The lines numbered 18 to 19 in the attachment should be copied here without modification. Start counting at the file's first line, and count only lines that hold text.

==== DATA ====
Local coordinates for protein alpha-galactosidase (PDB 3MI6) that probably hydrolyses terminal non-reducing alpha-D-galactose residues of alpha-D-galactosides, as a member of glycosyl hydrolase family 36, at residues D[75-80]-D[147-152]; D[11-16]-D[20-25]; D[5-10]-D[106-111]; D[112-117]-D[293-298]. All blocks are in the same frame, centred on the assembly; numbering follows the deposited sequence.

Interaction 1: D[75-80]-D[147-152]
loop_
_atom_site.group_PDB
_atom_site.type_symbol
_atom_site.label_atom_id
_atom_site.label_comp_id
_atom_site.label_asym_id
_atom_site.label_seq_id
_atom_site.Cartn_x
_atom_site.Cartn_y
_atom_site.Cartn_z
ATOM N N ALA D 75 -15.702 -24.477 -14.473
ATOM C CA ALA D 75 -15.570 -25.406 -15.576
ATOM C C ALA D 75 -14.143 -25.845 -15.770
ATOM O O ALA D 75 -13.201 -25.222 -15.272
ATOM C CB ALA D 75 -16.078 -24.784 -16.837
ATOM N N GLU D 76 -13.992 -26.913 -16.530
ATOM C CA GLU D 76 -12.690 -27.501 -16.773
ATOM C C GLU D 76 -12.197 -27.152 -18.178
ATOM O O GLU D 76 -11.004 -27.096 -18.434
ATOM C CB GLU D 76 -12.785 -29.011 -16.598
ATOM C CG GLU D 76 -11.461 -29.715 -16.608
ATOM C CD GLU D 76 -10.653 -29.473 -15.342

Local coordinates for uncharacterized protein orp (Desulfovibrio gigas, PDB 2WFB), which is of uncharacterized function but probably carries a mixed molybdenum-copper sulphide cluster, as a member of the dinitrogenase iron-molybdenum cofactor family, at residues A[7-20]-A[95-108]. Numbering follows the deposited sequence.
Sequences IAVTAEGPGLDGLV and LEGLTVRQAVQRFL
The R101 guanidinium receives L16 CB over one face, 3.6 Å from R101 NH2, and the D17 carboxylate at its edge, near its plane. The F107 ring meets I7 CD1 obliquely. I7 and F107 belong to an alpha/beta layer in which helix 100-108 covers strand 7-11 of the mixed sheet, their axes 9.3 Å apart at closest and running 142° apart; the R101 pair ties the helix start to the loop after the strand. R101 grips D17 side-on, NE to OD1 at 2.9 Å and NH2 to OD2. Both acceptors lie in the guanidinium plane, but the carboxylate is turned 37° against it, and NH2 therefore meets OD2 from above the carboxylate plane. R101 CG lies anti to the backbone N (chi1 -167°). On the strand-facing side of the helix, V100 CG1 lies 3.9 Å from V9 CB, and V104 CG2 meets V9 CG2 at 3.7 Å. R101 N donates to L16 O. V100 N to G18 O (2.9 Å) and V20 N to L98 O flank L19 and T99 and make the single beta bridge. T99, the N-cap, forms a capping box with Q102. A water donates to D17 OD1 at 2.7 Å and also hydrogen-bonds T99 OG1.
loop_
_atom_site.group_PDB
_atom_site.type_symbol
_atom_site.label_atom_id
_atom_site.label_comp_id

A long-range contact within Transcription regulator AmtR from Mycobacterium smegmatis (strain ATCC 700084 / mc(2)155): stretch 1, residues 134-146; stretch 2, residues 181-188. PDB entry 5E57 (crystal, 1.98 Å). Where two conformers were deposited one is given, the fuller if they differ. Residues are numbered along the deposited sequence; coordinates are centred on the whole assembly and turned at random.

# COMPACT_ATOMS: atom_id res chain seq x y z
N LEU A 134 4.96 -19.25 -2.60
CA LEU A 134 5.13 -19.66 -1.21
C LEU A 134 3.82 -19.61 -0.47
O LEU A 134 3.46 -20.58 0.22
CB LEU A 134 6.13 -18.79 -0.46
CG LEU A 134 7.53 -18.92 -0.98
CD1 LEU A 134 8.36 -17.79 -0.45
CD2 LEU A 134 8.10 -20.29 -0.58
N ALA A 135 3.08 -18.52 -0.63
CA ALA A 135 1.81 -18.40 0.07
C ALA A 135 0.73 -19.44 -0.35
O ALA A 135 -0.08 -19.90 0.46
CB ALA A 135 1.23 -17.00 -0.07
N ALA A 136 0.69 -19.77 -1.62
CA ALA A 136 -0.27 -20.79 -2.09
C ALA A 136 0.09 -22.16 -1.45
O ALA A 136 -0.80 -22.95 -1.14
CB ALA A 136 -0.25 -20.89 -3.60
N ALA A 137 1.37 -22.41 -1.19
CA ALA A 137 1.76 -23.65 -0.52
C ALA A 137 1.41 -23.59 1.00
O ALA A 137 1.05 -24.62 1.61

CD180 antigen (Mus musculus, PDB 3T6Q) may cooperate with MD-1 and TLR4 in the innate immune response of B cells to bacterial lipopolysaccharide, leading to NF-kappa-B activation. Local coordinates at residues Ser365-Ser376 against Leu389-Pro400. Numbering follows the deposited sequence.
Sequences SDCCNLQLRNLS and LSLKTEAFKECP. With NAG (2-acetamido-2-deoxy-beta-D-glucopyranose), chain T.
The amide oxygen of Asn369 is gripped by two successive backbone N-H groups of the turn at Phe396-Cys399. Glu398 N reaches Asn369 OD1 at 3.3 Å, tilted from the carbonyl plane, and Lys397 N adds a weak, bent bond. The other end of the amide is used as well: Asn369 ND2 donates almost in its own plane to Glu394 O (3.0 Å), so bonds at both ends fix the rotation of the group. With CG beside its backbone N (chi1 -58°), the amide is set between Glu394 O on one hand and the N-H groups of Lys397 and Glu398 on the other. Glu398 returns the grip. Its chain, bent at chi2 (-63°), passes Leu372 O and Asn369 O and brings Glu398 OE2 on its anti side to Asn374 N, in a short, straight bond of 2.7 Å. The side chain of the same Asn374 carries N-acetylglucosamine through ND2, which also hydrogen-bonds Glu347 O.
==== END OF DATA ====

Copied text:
ATOM N N GLU D 76 -13.992 -26.913 -16.530
ATOM C CA GLU D 76 -12.690 -27.501 -16.773